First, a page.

One possible bit of good news is that Disney seldom lets artistic pride get in the way of making a buck. This is just speculation on my part, but I would imagine that the odds of a remastered unedited original trilogy release have just gone way up.
Perhaps it’s fitting that it took me a few weeks after my “Bat-Month” ended to get around to watching Batman Beyond: Return of the Joker. After all, the title is also known as Batman of the Future; a certain amount of time-displacement in the review is kind of appropriate. Released direct-to-video in 2000, and directed by Curt Geda, it’s the fourth film spun off of the various DC Comics animated series; in this case, it came at the tail end of the Batman Beyond series, which focuses on Gotham City a few decades in the future.
Gotham in the future is a bit of a different town than in the main animated Batman continuity, and it’s worth going over a few of the fine points here for people who haven’t seen the series (though the movie does a decent job of standing on its own). Bruce Wayne (still voiced by Kevin Conroy) is too old to continue wearing the cape and cowl; the long nights and constant fighting have caught up with him over the years, and his heart is weak. But he still has a drive to see justice done in Gotham, and that drive is met by a young man named Terry McGinnis (Will Friedle). Terry’s father was killed early in the series, giving him much the same reason to fight crime, though he also feels a need to atone for his juvenile delinquent past. The new Batsuit is a marvel of technology, with flight capability, strength enhancers, and limited-duration cloaking. There’s still a Commissioner Gordon watching over Gotham and reluctantly accepting the help of Batman, but now it’s Barbara Gordon, the former Batgirl. And Gotham still has its assortment of thieves, assassins, and utter nutcases. Gene-splicing is used by some individuals to gain inhuman powers, and the city is plagued by roving teen gangs, most particularly the “Jokerz”, hoodlums who dress garishly and paint their faces in homage to the long dead Clown Prince of Crime.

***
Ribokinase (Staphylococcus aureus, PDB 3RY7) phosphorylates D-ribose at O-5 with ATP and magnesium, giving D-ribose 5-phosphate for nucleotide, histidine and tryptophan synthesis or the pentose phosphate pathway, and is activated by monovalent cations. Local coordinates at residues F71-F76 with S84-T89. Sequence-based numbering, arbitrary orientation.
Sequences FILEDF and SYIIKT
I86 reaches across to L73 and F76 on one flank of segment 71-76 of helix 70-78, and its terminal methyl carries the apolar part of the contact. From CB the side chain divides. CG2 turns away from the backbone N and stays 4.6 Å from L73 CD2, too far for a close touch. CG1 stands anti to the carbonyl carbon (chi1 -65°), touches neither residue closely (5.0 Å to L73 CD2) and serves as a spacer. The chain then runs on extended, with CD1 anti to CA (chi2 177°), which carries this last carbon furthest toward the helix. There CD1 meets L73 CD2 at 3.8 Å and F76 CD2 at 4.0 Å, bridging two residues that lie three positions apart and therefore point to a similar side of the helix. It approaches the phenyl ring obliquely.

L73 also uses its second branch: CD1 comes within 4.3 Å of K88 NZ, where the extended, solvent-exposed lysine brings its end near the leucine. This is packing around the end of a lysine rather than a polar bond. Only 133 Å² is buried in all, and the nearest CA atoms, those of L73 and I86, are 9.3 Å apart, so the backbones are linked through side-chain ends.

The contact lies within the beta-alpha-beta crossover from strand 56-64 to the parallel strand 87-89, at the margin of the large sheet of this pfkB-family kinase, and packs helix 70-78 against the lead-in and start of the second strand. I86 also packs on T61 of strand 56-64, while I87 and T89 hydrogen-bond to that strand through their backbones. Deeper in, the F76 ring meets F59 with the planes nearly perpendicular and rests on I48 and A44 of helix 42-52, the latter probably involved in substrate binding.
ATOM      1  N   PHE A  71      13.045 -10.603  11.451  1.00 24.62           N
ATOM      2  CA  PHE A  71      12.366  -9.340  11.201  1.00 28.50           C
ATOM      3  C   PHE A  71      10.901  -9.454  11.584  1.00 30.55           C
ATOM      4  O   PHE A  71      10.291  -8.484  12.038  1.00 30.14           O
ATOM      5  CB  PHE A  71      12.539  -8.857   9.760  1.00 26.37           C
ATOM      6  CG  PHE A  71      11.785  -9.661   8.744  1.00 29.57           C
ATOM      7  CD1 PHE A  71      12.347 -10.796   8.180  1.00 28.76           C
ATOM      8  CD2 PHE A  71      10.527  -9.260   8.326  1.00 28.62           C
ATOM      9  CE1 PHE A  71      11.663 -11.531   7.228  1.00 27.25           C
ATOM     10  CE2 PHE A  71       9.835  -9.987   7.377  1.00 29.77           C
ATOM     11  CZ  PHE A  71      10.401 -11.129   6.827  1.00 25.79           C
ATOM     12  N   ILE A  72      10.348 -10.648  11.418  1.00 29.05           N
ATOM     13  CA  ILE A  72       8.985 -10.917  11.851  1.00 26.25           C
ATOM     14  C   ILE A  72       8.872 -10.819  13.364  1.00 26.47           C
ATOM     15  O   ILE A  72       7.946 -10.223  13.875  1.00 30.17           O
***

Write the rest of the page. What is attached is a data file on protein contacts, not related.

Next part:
But then Gotham is turned upside down by the reappearance of the real Joker, who takes over one of the gangs of Jokerz, and starts systematically attacking the members of the Bat-family and working towards a plan to leave the city in utter chaos. Continue reading